Three suicides in the span of a week have devastated communities linked by mass shootings. The most recent involved a father whose daughter was killed during the Sandy Hook Elementary School shooting in 2012.
The two others were teen survivors of last year’s massacre at Marjory Stoneman Douglas High School. The tragic acts have spurred emotions among many 1 October Survivors.
“It gives me anxiety for whatever reason,” said Leslie Alworth, 1 October survivor.
When it comes to opening up about her feelings, Alworth said: “I have to do this because I’ve just been thinking about it.” “Like I have trouble going to sleep last night. You think of the families. You think of everybody that it’s impacted and it almost feels like Route 91 happened yesterday again.”
Despite never knowing the people who took their lives, the 1 October survivor says she feels like they share a connection with other survivors of mass shootings.
“You feel like you know these people; their families just because we’ve all been a part of something so horrific, so you can empathize with everything that they could possibly be feeling,” Alworth said.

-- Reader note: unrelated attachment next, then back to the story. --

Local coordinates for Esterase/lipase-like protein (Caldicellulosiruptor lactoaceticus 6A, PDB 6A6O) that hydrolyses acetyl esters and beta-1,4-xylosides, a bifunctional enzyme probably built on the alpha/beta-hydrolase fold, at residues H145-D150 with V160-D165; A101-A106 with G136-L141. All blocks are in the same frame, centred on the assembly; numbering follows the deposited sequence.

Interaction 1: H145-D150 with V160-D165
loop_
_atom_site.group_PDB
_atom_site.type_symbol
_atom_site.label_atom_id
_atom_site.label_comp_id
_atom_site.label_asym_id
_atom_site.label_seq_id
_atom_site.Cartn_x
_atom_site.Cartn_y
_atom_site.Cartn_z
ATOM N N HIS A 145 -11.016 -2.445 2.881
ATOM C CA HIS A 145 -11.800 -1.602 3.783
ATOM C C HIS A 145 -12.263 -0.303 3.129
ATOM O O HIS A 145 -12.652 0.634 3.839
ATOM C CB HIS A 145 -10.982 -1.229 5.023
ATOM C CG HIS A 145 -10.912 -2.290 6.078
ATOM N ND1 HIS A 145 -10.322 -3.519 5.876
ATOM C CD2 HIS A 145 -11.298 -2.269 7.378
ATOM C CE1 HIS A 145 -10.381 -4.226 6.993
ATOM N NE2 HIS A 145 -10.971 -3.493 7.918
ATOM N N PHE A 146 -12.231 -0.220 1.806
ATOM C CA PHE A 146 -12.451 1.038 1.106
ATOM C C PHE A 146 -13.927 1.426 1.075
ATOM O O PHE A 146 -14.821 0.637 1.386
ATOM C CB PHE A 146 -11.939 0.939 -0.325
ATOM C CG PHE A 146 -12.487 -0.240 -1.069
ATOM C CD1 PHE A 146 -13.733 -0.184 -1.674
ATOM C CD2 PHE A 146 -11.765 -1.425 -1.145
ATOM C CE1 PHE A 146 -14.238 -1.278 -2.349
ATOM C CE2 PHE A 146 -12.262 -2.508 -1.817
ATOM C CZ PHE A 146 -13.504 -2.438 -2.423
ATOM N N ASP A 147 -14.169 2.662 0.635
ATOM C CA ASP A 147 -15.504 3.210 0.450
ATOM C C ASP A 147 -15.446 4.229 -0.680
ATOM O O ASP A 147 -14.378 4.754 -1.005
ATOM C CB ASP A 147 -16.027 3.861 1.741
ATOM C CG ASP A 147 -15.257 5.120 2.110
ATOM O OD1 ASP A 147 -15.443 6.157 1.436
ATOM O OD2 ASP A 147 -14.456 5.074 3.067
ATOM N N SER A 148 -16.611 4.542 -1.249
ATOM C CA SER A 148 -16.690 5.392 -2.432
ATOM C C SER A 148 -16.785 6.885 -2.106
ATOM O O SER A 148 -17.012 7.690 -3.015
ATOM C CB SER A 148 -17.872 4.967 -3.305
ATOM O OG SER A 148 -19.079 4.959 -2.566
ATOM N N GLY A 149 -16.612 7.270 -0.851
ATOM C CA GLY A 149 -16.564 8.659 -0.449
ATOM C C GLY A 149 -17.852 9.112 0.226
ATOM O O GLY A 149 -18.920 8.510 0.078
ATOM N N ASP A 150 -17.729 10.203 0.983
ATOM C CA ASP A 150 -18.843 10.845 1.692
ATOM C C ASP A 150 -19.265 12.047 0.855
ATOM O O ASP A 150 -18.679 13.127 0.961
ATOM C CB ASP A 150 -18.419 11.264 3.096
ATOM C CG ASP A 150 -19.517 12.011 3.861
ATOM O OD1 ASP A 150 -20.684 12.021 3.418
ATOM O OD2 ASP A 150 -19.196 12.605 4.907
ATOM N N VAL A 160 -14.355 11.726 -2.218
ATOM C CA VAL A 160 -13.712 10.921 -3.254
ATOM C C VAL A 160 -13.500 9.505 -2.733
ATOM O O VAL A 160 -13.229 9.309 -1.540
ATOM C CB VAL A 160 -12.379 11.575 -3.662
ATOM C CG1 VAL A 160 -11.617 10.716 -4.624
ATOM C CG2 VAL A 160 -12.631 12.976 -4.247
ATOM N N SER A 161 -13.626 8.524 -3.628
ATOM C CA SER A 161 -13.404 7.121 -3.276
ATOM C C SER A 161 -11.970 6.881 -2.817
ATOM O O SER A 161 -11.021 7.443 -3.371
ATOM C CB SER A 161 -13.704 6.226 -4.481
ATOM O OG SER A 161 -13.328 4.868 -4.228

However, the emotional fall out following tragedies has sparked worry among her and others.
“It brings up that whole conversation again about making sure that we stay in contact with each other and we know where resources are for help,” said Stacie Armentrout, a 1 October survivor.
Armentrout says it’s also essential for everyone to check on the children survivors as well. Armentrout and her family survived the 1 October shooting. She says the suicides reminded her teens of their own personal struggles.
“It’s just a reminder that they’re going to handle it way differently than us adult,” said Armentrout. “One child, she doesn’t like to talk about it because she thinks that if she doesn’t talk about it, it will go away and we have to remind kids, it doesn’t work that way.”
“It’s too much to handle all by yourself, without a doubt,” said Alworth.
The Vegas Strong Resiliency Center encourages any 1 October survivors struggling with the recent suicides to reach out for help. The center’s number is 702-455-2433.